SAMSA acting Chief Executive Officer, Mr Sobantu Tilayi, among other things, formally announced the establishment recently of a SAMSA office in the Wild Coast town of Port St Johns.
He also reported on progress being achieved with the agency’s Maritime Youth Development Programme (MYDP) which has already impacted that part of the country positively over the last three years through creation of hundreds of employment opportunities for local youth in the world’s cruiseliner business. He also spoke on the agency’s involvement in the country’s fishing vessels’ recapitalisation programme, as well as SAMSA’s rural communities maritime economic development programme which includes marine tourism development.
Fishermen’s welfare, be it in the commerical or hitherto informal subsistence sector. is primary to SAMSA’s objectives and goals and is recognised worldwide, hence South Africa became the world’s first country to both adopt and implement the International Labour Organisation (ILO) Convention 188, in 2018.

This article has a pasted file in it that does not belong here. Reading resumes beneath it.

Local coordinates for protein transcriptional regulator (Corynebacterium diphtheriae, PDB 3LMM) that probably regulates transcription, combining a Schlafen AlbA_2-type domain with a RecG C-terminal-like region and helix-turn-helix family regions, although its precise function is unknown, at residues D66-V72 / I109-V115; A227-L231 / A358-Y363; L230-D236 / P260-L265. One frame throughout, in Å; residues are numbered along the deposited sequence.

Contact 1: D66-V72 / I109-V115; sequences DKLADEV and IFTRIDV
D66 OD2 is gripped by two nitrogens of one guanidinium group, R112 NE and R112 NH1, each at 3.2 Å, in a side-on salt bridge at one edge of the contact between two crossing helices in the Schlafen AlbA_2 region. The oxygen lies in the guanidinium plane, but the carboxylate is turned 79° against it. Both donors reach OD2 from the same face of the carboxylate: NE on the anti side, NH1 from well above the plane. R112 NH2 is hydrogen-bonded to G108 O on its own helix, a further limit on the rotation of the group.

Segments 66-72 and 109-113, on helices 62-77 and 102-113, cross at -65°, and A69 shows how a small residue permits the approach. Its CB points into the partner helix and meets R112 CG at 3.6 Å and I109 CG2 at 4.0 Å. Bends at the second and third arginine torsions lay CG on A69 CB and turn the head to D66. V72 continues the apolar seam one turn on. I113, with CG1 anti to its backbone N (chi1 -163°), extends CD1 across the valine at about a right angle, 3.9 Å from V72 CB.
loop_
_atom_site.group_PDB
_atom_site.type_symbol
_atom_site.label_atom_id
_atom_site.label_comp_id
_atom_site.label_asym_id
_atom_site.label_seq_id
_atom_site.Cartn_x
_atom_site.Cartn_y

As recently as five months ago, the country, an active member of the International Maritime Organisation (IMO), hosted a week long workshop for five East Asian countries that needed assistance and guidance on the implementation of the ILO’s C188.
For Mr Tilayi’s full remarks, click on the video below.
The staging later this year of the International Maritime Organisation’s (IMO) World Maritime Day Parallel event in South Africa presents both the country and the African continent a major opportunity to not only showcase own advances in maritime sector developments, but also a business case to enhance economic ties.